"Even well-meaning folks can get off the track, because when you're in the backcountry, it can get very confusing," said Wells, who has also written guide books for popular four-wheeling areas in Colorado, Arizona and California.

"I feel I'm doing more to help the environment by helping keep people on legitimate routes. I've seen the damage when that doesn't happen and it upsets me, too."

His "Guide to Moab, Utah -- Backroads & amp; 4-Wheel Drive Trails," includes exacting descriptions of trails, including backroads through nearby Arches National Park and Canyonlands National Park.

It also includes detailed maps, GPS coordinates, photos and warnings about obstacles that might be too tough for some vehicles.

Probably one-third of the jeep trails in Wells' book are suitable for "stock" or unmodified four-wheel-drive trucks and SUVs, and some easier trails are even suitable for two-wheel-drive vehicles.

General accessibility

However, you don't even have to have your own rig to enjoy the back trails around Moab.

A number of companies, including Highpoint Hummer, Moab Adventure Center and the Moab Tour Co., offer trail tours in specialized Humvees with expert drivers and guides.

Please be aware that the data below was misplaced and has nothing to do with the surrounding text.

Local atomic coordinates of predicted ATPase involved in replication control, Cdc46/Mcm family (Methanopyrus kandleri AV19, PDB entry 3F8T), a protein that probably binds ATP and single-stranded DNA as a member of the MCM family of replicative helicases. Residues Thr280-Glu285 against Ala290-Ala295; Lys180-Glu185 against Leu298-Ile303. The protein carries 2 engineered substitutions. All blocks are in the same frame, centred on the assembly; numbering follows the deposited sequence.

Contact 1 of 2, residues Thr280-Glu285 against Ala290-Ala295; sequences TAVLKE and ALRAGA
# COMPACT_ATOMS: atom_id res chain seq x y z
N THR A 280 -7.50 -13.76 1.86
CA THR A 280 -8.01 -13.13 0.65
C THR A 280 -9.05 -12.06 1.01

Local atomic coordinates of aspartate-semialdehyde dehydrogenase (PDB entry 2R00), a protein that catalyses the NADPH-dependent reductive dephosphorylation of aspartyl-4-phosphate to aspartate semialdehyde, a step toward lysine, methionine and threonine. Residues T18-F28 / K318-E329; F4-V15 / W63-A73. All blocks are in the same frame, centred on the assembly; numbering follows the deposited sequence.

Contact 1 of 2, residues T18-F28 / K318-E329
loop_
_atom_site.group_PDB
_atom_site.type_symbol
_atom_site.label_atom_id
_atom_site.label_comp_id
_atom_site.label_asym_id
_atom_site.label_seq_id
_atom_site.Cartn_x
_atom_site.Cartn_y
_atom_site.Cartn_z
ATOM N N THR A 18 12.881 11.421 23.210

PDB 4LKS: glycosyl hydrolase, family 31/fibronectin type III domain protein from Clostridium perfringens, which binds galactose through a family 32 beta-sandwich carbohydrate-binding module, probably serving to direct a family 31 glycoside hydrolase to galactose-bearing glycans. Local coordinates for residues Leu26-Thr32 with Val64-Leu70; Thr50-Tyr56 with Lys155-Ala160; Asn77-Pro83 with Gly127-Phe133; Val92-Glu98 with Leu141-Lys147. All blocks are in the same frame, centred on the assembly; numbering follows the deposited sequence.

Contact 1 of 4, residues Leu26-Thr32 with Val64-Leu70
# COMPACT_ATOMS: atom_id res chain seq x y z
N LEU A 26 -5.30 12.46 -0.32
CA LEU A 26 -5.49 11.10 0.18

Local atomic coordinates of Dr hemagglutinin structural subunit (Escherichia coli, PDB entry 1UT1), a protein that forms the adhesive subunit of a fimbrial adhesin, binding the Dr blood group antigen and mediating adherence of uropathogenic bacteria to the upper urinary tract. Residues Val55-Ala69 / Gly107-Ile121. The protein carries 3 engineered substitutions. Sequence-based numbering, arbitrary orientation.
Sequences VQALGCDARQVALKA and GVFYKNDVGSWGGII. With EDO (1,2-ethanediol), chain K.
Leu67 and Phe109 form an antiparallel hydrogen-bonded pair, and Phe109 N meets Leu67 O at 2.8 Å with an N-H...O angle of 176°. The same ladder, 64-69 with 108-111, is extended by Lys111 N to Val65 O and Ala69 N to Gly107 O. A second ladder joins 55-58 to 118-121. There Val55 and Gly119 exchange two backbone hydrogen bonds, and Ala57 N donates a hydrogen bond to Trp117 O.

Prices start at about $60 per adult for a two-hour tour and about $100 for a four-hour tour.

In recent years, a number of companies also have sprung up to rent Jeeps so visitors can take off on their own. Most rentals start at under $200 per day.

Brad Knight, who operates Cliffhanger Jeep Rentals, said such rentals have become increasingly popular, especially among novices.

His company rents Jeeps that have been modified for difficult terrain, although the company, like others in Moab, does set guidelines on which trails customers should use.

"Most people who are renting a Jeep probably aren't going to be qualified to run some of the tougher trails, anyway," he said.

"But this is another alternative to see Moab. ... People have heard about the jeeping and want to experience it for themselves."

Copyright 2005 Associated Press. All rights reserved. This material may not be published, broadcast, rewritten, or redistributed.